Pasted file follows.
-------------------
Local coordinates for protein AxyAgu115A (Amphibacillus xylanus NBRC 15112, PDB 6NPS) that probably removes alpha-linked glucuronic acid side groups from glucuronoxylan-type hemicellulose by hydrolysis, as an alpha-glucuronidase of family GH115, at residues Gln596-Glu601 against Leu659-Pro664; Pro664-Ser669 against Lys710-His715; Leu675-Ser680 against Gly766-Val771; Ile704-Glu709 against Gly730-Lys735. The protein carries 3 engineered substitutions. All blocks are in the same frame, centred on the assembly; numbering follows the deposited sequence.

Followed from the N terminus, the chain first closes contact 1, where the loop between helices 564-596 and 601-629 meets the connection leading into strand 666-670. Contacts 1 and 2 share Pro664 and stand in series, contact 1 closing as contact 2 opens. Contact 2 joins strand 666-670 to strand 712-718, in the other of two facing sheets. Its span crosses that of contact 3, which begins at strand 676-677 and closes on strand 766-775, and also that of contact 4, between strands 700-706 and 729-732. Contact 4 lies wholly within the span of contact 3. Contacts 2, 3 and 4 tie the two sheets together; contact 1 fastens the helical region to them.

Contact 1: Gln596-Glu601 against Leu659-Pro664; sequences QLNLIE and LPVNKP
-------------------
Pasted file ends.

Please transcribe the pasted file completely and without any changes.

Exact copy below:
Local coordinates for protein AxyAgu115A (Amphibacillus xylanus NBRC 15112, PDB 6NPS) that probably removes alpha-linked glucuronic acid side groups from glucuronoxylan-type hemicellulose by hydrolysis, as an alpha-glucuronidase of family GH115, at residues Gln596-Glu601 against Leu659-Pro664; Pro664-Ser669 against Lys710-His715; Leu675-Ser680 against Gly766-Val771; Ile704-Glu709 against Gly730-Lys735. The protein carries 3 engineered substitutions. All blocks are in the same frame, centred on the assembly; numbering follows the deposited sequence.

Followed from the N terminus, the chain first closes contact 1, where the loop between helices 564-596 and 601-629 meets the connection leading into strand 666-670. Contacts 1 and 2 share Pro664 and stand in series, contact 1 closing as contact 2 opens. Contact 2 joins strand 666-670 to strand 712-718, in the other of two facing sheets. Its span crosses that of contact 3, which begins at strand 676-677 and closes on strand 766-775, and also that of contact 4, between strands 700-706 and 729-732. Contact 4 lies wholly within the span of contact 3. Contacts 2, 3 and 4 tie the two sheets together; contact 1 fastens the helical region to them.

Contact 1: Gln596-Glu601 against Leu659-Pro664; sequences QLNLIE and LPVNKP